Most emergency rooms in the United States are structured around the concept of triage. A patient is first assessed by a nurse, who checks vital signs and determines the severity of the patient’s condition. She assigns each condition a rating of “immediately life threatening,” or “urgent but not immediately life threatening,” or “less urgent.” The purpose for triage is that the most severe or time-critical cases are the first to see a doctor.
When Jesus and His disciples were eating dinner at Matthew the tax collector’s house, many of Matthew’s friends also joined them. Like him, his friends were tax collectors and others that the religious leaders considered to be sinners (v. 10). The religious leaders noticed Jesus was consorting with sinners, but rather than approach Him directly they asked His disciples why their master would debase Himself with such company.
Though it would have been interesting to hear how the disciples would have answered, Jesus overheard and answered them, “It is not the healthy who need a doctor, but the sick” (v. 12). Looking at the condition of all the suffering souls around Him, Jesus had performed spiritual triage and identified the condition of Matthew and his friends as urgent enough to receive immediate attention.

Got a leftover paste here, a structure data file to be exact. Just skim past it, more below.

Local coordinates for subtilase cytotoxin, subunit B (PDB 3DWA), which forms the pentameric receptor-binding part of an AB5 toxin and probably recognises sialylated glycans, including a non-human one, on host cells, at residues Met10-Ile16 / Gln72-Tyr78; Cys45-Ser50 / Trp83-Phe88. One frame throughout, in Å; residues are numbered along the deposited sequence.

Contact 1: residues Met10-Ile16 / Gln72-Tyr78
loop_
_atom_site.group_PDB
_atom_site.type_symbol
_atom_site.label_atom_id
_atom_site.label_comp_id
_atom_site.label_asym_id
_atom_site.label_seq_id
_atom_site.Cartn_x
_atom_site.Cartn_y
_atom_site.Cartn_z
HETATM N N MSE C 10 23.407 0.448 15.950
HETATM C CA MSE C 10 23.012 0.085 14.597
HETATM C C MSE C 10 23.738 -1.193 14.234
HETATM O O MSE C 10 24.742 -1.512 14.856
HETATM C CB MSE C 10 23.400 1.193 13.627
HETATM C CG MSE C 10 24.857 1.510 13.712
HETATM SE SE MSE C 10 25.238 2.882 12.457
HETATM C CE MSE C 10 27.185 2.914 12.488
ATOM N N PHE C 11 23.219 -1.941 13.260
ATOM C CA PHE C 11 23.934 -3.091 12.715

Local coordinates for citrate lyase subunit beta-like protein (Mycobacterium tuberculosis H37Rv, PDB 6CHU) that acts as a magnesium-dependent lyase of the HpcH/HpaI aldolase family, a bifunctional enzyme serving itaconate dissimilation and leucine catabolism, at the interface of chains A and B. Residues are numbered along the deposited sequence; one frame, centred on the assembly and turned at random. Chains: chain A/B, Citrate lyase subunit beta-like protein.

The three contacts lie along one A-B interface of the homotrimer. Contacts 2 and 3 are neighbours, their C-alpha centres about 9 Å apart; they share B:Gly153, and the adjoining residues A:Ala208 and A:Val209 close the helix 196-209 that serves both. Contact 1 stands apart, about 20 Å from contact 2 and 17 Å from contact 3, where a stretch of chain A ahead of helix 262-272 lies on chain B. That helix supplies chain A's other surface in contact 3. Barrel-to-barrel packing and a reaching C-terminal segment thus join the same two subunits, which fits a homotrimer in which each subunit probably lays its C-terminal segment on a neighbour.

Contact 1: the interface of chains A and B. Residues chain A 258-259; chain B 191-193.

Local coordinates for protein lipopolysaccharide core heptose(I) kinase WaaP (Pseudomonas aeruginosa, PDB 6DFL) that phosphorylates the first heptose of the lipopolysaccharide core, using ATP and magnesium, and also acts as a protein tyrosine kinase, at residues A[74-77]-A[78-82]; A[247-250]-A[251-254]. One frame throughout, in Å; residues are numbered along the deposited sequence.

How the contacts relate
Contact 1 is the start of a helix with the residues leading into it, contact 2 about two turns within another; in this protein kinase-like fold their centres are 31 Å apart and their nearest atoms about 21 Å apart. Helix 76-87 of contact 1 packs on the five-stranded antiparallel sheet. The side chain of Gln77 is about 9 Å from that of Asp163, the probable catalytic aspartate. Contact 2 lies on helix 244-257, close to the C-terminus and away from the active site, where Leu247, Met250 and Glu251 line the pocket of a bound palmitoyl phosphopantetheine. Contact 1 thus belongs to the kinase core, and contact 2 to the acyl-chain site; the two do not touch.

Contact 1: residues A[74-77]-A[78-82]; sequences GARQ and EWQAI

Those called “sinners” were embraced by Jesus, and they experienced something—Someone—radically different from either the cool rejection or hot fury of the religious leaders. They were treated as those who were worthy of dignity and respect. They encountered Someone who loved them enough to share a meal with them. They were embraced by Someone who not only diagnosed them as sick and sinful but also offered them healing and salvation.